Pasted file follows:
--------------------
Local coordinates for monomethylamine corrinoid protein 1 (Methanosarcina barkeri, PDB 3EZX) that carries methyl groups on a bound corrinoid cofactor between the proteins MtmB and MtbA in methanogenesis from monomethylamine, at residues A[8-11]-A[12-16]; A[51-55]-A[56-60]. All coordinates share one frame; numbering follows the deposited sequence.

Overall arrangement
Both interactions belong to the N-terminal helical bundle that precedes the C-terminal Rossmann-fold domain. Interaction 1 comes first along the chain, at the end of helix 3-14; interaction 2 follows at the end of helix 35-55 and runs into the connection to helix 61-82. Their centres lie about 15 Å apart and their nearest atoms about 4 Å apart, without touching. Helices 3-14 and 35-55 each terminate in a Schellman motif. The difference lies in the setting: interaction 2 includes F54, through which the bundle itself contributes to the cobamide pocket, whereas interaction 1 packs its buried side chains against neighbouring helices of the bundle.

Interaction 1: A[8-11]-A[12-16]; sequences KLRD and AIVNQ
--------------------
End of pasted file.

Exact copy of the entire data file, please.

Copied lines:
Local coordinates for monomethylamine corrinoid protein 1 (Methanosarcina barkeri, PDB 3EZX) that carries methyl groups on a bound corrinoid cofactor between the proteins MtmB and MtbA in methanogenesis from monomethylamine, at residues A[8-11]-A[12-16]; A[51-55]-A[56-60]. All coordinates share one frame; numbering follows the deposited sequence.

Overall arrangement
Both interactions belong to the N-terminal helical bundle that precedes the C-terminal Rossmann-fold domain. Interaction 1 comes first along the chain, at the end of helix 3-14; interaction 2 follows at the end of helix 35-55 and runs into the connection to helix 61-82. Their centres lie about 15 Å apart and their nearest atoms about 4 Å apart, without touching. Helices 3-14 and 35-55 each terminate in a Schellman motif. The difference lies in the setting: interaction 2 includes F54, through which the bundle itself contributes to the cobamide pocket, whereas interaction 1 packs its buried side chains against neighbouring helices of the bundle.

Interaction 1: A[8-11]-A[12-16]; sequences KLRD and AIVNQ